Image by Elwood Smith for the NYTimes.
Fantastic article in the New York Times about how, with little energy or money, a regular person can go on an energy diet, dropping pounds of CO2 off their normal household consumption. (This writer was spurred by seeing An Inconvenient Truth.)
Here’s an excerpt, but read the whole thing, and send it to family and friends!
And that’s when it came to me. I should go on a diet.
A half-ton diet.
I knew, having taken the “Calculate Your Impact” survey on climatecrisis.net, the companion Web site for the Gore movie, that our household produced some 19,100 pounds of CO2 last year, 4,100 pounds more than the national average. (The concept of a “pound” of gas is a nebulous one — depending on the pressure and temperature, it can fill a thimble or a stadium — so maybe it’s best portrayed this way: one pound of CO2 is what’s released per each mile driven, or each mile flown per person; it’s what’s produced to heat five gallons of water.)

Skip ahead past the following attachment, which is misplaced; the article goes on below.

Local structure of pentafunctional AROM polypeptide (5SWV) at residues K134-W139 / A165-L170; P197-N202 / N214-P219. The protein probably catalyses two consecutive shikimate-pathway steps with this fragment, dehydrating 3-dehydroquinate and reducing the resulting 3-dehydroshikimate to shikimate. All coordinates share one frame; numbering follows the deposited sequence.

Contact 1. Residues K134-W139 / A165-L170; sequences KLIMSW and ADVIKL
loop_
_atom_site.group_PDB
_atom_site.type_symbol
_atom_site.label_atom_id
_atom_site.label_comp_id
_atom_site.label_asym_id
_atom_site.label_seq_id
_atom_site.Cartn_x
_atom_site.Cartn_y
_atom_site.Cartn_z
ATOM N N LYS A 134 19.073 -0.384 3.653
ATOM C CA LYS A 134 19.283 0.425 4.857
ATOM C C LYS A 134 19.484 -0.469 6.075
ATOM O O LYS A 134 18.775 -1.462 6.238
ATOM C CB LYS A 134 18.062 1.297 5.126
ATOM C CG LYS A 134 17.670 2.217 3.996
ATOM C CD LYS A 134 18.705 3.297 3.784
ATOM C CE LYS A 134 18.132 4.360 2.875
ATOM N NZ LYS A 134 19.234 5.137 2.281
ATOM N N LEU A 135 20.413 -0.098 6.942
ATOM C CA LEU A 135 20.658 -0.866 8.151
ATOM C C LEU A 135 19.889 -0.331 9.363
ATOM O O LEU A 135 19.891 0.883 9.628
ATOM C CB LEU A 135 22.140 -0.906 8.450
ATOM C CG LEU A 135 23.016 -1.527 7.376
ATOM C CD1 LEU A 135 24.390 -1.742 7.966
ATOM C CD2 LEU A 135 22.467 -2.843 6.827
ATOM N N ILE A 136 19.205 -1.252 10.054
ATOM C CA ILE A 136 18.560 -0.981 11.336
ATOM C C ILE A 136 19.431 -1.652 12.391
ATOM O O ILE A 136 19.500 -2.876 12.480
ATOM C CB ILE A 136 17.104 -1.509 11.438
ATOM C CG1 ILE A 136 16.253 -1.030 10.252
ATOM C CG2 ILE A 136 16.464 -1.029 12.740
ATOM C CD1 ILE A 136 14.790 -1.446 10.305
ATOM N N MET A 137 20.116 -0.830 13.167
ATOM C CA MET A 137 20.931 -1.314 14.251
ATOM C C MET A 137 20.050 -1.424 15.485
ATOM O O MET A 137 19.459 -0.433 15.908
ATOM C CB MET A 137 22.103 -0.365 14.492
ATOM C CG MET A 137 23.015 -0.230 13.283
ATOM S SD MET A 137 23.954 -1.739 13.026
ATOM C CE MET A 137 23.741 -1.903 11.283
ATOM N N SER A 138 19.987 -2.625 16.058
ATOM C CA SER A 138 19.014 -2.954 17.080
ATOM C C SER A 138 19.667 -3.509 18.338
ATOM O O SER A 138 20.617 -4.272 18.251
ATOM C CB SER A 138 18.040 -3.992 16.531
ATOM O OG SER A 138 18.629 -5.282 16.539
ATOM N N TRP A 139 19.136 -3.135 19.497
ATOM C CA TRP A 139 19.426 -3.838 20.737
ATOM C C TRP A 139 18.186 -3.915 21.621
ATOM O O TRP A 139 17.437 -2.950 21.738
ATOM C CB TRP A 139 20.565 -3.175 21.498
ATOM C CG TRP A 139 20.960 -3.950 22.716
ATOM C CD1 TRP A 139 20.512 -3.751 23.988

For easier math, I rounded my number to 20,000 pounds, or 10 tons. As a family, as a household, couldn’t we drop a half-ton, a mere 5 percent of our weight? That’s 10 pounds for a 200-pounder to lose, 6 for a 120-pounder.
Absolutely. It was a goal, one I could stick to. Ambitious as it sounded, it was, amazingly, not excessive. I could keep living generally the way I wanted. I gave myself eight hours, no more, to lose the weight. In a world where texting passes for conversation and hooking up for a relationship, perhaps I’d just defined the new activism. Very little pain, not insignificant gain.